priority is used to determine which VMs are restarted, while the order in which individual VMs are
started is determined by their start order and delay interval values, ensuring that the most important
VMs are restarted first.

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HA restart priority

The HA restart priority specifies which VMs will be restarted under the HA failure plan for a pool:

Value Description

Restart VMs with this priority are guaranteed to be


restarted if sufficient resources are available
within the pool. They will be restarted before
VMs with a Restart if possible priority. All VMs
with this restart priority are considered when
calculating a failure plan. If no plan exists for
which all VMs with this priority can be reliably
restarted, then the pool is considered to be
overcommitted.
Restart if possible VMs with this restart priority are not
considered when calculating a failure plan, but
one attempt to restart them will be made if a
server that is running them fails. This restart is
attempted after all higher-priority VMs are
restarted, and if the attempt to start them fails,
then it will not be retried. This is a useful
setting for test/development VMs which aren’t
critical to keep running, but would be nice to
do so in a pool which also has some important
VMs which absolutely must run.
Do not restart No attempts will be made to restart VMs with
this priority.

Start order

The Start order specifies the order in which individual VMs will be started up during an HA recovery
operation, allowing certain VMs to be started before others. VMs with a start order value of 0 (zero)
will be started first, then VMs with a start order value of 1, followed by VMs with a start order value of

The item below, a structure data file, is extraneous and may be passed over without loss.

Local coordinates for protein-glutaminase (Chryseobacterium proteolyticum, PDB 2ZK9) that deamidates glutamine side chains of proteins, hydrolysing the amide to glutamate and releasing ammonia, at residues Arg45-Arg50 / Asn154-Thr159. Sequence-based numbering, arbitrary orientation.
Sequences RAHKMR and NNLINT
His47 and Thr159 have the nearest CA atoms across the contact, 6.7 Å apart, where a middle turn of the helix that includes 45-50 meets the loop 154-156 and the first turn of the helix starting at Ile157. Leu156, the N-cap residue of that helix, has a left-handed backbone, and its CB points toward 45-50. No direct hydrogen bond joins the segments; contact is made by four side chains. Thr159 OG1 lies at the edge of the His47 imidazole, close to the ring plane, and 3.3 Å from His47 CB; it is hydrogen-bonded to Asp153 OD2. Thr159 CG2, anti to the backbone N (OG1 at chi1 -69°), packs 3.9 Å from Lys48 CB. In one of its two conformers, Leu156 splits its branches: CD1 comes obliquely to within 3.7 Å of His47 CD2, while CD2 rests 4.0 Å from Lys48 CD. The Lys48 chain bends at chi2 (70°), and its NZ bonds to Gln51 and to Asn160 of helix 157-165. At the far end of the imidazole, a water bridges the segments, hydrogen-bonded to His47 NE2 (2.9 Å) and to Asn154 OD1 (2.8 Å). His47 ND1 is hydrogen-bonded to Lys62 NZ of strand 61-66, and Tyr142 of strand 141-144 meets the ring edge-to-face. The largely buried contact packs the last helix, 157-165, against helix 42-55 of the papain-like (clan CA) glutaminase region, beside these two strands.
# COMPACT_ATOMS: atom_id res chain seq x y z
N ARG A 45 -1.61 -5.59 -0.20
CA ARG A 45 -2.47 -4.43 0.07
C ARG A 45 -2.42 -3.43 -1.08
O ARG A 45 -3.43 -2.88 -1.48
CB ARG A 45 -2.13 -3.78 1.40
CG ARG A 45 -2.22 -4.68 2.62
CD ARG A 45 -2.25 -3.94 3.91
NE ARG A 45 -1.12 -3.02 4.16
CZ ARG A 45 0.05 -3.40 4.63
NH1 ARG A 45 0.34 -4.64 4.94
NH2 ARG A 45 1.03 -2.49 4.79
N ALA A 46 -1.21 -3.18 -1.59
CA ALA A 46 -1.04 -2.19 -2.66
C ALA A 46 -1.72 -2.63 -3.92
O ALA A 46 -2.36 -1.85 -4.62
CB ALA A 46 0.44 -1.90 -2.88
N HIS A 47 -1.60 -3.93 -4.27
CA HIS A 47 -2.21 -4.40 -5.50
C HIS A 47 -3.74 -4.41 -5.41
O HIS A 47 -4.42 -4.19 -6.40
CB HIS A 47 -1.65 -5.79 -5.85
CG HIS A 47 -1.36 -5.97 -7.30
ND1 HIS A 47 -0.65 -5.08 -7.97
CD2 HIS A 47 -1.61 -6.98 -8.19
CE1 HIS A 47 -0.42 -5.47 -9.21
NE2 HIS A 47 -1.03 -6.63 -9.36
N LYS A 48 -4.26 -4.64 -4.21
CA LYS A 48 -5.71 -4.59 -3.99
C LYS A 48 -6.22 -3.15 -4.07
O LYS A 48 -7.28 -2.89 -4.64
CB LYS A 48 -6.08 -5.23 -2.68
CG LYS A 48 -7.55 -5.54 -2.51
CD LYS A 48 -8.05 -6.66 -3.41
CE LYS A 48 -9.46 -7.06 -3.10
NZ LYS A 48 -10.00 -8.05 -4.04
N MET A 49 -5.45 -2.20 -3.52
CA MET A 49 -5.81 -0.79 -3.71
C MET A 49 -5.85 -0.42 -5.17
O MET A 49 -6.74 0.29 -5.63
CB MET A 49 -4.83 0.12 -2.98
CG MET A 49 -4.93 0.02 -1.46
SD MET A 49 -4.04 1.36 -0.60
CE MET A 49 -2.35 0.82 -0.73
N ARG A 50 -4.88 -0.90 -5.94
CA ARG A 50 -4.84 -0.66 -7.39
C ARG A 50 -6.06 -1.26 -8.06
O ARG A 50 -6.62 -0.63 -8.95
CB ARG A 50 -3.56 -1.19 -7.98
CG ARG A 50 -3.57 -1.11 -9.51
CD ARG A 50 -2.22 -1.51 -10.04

2, and so on.

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Delay interval (Attempt to start next VM after)

The VM property Attempt to start next VM after specifies how long to wait after starting the VM before
attempting to start the next group of VMs in the startup sequence, that is, VMs with a later start order.

Configure HA

June 3, 2019

You enable HA for a resource pool using the Configure HA wizard. The wizard takes you through the HA
configuration process, step-by-step, calculating the server failure limit for the pool given the available
resources and the HA restart priorities you specify.

To open the Configure HA wizard: in XenCenter, select the pool, click on the HA tab, and then click
Configure HA.

Alternatively:

• On the Pool menu, click High Availability.


• Right-click in the Resources pane and then click High Availability on the shortcut menu.

To configure HA on a pool:

1. Ensure that the HA requirements identified in HA requirements are satisfied.

2. Open the Configure HA wizard and click Next on the first page of wizard to scan the pool for a
shared iSCSI, Fibre Channel or NFS LUN that can be used as the pool’s heartbeat SR. If no suitable
SR is found, you will need to configure some appropriate new storage before you can continue.

3. On the Heartbeat SR page, choose an SR from the list and then click Next.

4. On the HA Plan page, select one or more VMs in the list and set the required VM startup settings.
For more on these options, see VM startup settings. To select more than one virtual machine,
click at the start of the selection, scroll to the end of the selection, and then hold down SHIFT
while you click where you want the selection to end. To select several virtual machines that are
not next to each other in the list, click the first one, press CTRL, and then click the additional
virtual machines that you want to select.

Set the following options:

• HA restart priority : Choose a restart priority for each VM:


– Choose Restart to ensure the selected VM(s) are restarted if sufficient resources are
available within the pool.
– Choose Restart if Possible if it is not essential to restart the VM automatically.